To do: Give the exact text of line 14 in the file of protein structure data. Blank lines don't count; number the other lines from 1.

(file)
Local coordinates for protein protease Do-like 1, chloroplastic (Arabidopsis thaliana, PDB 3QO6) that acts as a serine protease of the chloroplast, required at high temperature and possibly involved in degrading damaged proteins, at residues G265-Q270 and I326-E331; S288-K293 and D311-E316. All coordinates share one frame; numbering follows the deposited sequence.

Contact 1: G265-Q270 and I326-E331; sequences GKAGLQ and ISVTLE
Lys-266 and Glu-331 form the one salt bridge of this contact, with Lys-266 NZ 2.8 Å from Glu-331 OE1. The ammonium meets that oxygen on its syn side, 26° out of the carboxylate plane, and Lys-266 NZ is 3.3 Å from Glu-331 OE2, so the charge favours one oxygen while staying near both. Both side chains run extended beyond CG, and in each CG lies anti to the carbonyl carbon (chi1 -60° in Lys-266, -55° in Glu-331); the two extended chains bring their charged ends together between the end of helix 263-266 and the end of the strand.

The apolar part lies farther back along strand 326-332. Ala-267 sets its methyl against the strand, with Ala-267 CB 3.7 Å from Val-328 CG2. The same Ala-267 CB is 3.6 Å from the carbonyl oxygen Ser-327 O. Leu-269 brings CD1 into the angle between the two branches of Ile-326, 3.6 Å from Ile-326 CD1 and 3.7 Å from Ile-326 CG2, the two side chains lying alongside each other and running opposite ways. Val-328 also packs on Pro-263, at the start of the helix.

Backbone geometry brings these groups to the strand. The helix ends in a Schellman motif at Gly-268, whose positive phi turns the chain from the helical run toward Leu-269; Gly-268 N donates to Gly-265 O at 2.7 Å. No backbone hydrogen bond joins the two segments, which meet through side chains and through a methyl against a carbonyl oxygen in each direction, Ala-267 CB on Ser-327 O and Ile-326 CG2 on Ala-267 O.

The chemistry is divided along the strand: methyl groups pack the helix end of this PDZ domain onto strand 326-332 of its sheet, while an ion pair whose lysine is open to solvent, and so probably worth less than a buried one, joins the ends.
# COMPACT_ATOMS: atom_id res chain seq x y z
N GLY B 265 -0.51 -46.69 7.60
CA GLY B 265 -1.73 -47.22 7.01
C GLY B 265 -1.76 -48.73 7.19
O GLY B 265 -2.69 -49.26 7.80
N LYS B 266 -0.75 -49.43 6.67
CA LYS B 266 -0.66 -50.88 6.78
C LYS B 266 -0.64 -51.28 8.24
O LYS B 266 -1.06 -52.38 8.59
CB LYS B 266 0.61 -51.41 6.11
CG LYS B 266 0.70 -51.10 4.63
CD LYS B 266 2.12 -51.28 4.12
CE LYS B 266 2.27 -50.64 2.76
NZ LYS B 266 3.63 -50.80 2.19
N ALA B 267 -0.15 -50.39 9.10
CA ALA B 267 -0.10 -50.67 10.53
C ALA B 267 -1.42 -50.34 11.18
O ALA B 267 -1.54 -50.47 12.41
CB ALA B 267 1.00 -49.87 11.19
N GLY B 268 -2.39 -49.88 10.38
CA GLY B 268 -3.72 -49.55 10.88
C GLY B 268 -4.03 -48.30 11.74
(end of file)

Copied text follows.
C LYS B 266 -0.64 -51.28 8.24